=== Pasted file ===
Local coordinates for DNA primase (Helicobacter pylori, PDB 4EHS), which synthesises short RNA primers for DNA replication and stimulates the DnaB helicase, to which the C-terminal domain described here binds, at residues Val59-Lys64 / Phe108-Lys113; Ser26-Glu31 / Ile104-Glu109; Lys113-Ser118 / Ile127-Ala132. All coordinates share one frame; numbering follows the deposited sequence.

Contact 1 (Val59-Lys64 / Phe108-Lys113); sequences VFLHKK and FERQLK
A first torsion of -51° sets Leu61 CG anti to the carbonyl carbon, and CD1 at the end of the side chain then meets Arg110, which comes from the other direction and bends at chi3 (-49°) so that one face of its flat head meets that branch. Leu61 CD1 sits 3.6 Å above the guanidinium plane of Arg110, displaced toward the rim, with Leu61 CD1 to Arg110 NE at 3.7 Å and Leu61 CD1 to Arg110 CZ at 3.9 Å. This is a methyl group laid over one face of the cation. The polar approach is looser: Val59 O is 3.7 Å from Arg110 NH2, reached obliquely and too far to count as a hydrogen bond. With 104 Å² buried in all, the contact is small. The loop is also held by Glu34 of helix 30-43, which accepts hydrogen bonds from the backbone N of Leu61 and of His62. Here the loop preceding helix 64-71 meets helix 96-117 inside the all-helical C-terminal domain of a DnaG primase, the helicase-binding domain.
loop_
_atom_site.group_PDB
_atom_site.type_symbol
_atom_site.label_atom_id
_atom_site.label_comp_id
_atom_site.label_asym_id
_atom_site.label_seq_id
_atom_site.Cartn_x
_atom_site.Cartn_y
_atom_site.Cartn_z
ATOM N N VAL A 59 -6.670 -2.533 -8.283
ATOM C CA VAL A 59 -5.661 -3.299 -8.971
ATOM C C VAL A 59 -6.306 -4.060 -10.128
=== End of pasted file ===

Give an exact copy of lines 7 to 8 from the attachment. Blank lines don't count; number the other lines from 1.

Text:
_atom_site.label_atom_id
_atom_site.label_comp_id